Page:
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A friend of mine shared Alif the Unseen by G. Willow Wilson with me, because of my interest in blending magic and mythology with the modern world. Alif is an amazing example of this, with a setting right in the middle of the modern Arab Spring, and a computer programmer as the main hero on an adventure that connects the Arabian Nights, and the Quran, with modern cyberspace and the political climate of a totalitarian regime in the Middle East, making some interesting points about each of them along the way.

I was initially surprised at the level of adult themes and sexuality present in Alif. I’ve read so many stories of myths and magic that focus around younger readers, that I still haven’t quite adjusted to expecting to find it in this genre, (except with Lev Grossman’s The Magicians, where a friend cheerfully told me, “You have to read this! Its just like Harry Potter but with sex and swearing!”). Alif is definitely a book intended for a more adult audience.

I will admit that I have not read all of the tales from “A Thousand and One Nights” or all of the Quran, or feel like I truly know the Middle East region outside of my history classes in high school and listening to a lot of NPR. I can’t tell you how much of Alif was based in authentic details and knowledge of the setting, or what key points were twisted for the sake of story, but I can tell you that I feel like I get a good window into the world created in the book: I feel like I am missing a bit of the cultural knowledge to fully understand and appreciate the significance of the rigid social statures and the effects those have on the characters, their “allowed relationships”, what behaviors and what religious beliefs are considered normal and acceptable for their particular cultural heritage and economic standing.

The author does do well at explaining these things to the extent that they affect plot and the character’s decision making, but also at leaving room for continued curiousity. Sometimes it is like peering into a window and being able to see and hear what is directly spoken, and knowing some things are referenced from past events, but the characters don’t take the time to go through and explain every detail in ways that would end up feeling stilted, unnatural, and end up bogging down the pace of the story. Alif gives what information is necessary for you to understand the character’s actions & motivation, and gives you enough detail about the world to make it clear that you are still only getting a tantalizing glimpse of the world; A single complete story from an epic saga spanning generations. There are other characters I can point out and say “I could probably read another book that focuses in on that person’s story.”

I’ve heard it told from the authors that focus on world-building, that 90% of the background information and character information will never come out into the story: The authors know it so that they can present only the rich details that are relevant to a particular storyline, but they also have to know everything else about their character in order for his/her actions to be realistic for that person, in that moment in that scene. I feel that Alif struck a very good balance between that which was revealed, hinted at, and kept hidden. This is particularly important for a book that traverses settings where privacy, identity and secrecy are very important: The protocols of hidden identities in a community of hackers within a totalitarian provides an interesting mirror to the way the djinn appear to mortals differently. These themes of identity of how much we choose to share, and how much others choose to see are even mirrored in the decision that Dina makes to wear a veil and honor the traditional methods of dress and protocols of interacting with other genders, despite peers in her social class looking down on her for that decision.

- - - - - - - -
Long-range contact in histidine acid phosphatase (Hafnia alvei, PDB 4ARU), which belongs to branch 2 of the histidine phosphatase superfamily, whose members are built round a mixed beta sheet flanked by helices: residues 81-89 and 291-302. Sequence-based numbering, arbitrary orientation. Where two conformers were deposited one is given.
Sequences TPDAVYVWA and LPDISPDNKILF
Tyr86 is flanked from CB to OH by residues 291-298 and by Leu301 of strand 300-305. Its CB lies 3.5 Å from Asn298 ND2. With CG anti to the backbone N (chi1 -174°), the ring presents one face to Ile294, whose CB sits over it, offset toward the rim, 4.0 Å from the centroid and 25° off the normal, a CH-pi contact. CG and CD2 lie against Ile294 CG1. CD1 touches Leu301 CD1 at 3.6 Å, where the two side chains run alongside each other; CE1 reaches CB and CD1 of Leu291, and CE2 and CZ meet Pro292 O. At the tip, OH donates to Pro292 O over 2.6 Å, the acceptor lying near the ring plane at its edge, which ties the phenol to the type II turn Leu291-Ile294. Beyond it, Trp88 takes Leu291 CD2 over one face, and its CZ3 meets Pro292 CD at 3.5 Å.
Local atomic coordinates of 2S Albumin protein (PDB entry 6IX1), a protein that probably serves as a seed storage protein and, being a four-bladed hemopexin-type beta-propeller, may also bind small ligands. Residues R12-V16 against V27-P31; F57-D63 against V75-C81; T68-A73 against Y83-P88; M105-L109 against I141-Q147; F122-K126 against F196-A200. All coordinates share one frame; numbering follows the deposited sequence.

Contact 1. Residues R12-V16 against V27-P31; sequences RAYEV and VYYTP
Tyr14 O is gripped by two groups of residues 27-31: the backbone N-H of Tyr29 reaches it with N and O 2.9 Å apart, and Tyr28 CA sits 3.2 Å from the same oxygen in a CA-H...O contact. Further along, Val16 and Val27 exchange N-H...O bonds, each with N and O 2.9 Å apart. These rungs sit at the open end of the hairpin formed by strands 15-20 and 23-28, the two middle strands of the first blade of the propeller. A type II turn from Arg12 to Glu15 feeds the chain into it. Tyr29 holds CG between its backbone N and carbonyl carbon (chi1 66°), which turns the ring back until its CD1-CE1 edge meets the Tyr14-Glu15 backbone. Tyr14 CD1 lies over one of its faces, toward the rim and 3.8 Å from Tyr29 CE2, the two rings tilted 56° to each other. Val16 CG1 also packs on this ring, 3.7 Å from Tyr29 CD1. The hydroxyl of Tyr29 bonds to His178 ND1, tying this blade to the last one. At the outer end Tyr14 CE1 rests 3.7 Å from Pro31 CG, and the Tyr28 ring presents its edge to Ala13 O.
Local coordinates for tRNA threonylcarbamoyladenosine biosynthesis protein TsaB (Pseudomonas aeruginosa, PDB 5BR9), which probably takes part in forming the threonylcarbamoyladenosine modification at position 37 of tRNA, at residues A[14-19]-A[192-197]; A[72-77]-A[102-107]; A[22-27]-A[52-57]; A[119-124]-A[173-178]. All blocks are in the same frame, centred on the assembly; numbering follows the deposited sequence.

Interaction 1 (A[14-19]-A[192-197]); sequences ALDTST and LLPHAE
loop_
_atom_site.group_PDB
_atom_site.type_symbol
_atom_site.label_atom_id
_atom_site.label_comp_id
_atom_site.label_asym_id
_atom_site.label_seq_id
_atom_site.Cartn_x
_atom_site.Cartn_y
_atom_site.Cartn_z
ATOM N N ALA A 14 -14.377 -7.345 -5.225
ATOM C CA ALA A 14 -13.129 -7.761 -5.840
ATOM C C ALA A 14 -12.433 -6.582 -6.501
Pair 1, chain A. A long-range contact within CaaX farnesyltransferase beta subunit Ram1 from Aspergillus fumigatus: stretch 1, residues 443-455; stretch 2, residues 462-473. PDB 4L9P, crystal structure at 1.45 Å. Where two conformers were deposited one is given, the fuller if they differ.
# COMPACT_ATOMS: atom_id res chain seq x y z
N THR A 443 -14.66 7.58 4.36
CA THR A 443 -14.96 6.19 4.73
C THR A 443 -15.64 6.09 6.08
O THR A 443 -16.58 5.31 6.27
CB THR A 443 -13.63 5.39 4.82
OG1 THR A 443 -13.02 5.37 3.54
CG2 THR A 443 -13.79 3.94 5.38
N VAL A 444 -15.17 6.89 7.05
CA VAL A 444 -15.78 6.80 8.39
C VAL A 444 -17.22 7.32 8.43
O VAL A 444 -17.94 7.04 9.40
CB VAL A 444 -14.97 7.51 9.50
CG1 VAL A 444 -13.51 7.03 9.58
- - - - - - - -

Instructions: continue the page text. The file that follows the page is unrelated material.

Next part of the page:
Coming from the Western world, where burkas have frequently been used as a symbol of the oppression of women in Muslim countries, and where the use of the burka has been very controversial in some productions of The Vagina Monologues. Although there is usually a preface given to this sketch from the Vagina Monologues indicating that a person’s choice to wear a burka is an individual choice involving a person’s cultural and religious beliefs and should be respected, and that this particular monologue applied only to the countries and cultures where women were not given a choice about what they wore. Much of the presentations (positive and negative) about the burka have been laced with this kind of anger. It was refreshing to see the way that G. Wilson handled Dina’s choice to veil her face and the consequences of that her decision throughout the book.

I will also say, as someone who has written computer code myself, I was delighted to find the descriptions in the book where computer coding was expressed in a manner that feels just as epic as it does to me when I am working on a major project.

Maybe its just due to the recent passing of Roger Ebert, but I am feeling the need to finish off this review by giving Alif the Unseen a thumbs-up.